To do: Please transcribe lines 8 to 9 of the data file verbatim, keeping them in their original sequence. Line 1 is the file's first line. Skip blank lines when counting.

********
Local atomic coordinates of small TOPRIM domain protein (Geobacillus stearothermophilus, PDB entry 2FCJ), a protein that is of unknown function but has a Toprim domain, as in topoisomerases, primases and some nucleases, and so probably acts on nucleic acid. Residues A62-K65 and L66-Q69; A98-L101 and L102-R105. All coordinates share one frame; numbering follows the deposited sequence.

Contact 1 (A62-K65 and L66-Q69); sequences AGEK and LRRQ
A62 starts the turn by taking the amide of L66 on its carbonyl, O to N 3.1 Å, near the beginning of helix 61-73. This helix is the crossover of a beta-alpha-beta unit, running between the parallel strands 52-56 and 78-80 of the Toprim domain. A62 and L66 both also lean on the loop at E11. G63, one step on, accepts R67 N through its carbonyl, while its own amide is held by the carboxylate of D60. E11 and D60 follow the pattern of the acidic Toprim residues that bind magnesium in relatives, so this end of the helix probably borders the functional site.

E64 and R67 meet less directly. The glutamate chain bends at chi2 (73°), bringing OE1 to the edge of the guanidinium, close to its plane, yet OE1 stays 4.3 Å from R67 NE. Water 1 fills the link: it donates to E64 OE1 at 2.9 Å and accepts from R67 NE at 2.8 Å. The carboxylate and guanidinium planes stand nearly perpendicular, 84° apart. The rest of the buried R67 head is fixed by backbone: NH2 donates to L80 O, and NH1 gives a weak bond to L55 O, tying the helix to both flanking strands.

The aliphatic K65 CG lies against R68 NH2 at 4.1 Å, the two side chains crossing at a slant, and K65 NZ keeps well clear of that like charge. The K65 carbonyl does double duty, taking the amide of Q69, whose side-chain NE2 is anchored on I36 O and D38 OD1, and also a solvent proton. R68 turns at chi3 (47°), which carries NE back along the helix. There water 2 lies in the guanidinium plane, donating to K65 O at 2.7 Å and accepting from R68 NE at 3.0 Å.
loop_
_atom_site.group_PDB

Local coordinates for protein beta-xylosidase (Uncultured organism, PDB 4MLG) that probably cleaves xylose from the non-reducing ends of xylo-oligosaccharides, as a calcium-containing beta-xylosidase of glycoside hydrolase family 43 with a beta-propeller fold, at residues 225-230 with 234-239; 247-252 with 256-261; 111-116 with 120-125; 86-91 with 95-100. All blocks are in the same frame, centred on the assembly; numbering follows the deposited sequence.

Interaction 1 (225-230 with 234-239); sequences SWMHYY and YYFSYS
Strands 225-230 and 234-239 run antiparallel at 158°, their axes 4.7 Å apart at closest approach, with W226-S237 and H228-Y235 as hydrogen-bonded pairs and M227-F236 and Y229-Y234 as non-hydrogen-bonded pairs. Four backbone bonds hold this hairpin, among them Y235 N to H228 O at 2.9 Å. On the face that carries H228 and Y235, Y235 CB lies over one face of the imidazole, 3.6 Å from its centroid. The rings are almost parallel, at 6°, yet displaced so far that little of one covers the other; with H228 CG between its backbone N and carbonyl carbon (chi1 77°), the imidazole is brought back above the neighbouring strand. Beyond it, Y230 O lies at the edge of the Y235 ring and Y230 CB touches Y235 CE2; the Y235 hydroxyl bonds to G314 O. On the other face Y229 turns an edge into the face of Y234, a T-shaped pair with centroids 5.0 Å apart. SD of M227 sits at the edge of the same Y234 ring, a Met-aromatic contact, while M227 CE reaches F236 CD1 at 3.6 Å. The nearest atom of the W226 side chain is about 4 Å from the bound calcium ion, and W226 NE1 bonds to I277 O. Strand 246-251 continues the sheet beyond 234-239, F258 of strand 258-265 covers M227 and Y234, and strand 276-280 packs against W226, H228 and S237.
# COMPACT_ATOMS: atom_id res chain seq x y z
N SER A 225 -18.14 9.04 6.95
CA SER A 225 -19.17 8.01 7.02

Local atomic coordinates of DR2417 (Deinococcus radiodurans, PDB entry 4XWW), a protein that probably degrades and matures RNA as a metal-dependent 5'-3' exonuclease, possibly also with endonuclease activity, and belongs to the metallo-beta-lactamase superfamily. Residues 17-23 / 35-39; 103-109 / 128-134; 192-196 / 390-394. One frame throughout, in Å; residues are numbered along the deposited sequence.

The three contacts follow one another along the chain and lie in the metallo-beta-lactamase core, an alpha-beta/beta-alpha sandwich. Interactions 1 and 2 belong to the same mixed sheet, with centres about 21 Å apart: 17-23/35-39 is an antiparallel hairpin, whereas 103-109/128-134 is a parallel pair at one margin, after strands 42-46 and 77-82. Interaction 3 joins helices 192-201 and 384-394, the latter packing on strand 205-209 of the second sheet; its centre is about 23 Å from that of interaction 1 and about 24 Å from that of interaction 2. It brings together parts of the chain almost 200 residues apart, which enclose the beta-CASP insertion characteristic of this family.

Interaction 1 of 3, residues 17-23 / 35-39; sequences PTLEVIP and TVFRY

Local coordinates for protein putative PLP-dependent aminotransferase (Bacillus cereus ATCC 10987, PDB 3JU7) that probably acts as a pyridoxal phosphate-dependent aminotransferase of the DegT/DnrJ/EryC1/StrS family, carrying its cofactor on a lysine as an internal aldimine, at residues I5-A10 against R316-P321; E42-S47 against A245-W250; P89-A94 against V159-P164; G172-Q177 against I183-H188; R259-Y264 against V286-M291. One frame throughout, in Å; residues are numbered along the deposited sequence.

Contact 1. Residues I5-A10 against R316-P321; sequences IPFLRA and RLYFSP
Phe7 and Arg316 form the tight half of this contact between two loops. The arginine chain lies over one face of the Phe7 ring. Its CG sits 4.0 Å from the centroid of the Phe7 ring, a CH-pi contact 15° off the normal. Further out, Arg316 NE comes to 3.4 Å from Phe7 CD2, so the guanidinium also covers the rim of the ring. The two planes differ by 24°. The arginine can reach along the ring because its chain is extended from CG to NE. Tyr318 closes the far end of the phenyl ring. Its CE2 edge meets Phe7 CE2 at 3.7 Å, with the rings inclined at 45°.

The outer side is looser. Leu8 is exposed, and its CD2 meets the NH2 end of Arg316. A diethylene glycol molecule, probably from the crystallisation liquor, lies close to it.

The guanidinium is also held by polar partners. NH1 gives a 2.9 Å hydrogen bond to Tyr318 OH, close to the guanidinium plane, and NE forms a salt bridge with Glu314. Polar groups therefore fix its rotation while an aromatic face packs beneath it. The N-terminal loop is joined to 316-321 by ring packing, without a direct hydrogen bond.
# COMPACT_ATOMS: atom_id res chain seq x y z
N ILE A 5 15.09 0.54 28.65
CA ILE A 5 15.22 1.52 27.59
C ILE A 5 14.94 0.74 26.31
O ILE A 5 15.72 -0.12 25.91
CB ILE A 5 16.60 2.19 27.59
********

Local coordinates for protein beta-xylosidase (Uncultured organism, PDB 4MLG) that probably cleaves xylose from the non-reducing ends of xylo-oligosaccharides, as a calcium-containing beta-xylosidase of glycoside hydrolase family 43 with a beta-propeller fold, at residues 225-230 with 234-239; 247-252 with 256-261; 111-116 with 120-125; 86-91 with 95-100. All blocks are in the same frame, centred on the assembly; numbering follows the deposited sequence.

Interaction 1 (225-230 with 234-239); sequences SWMHYY and YYFSYS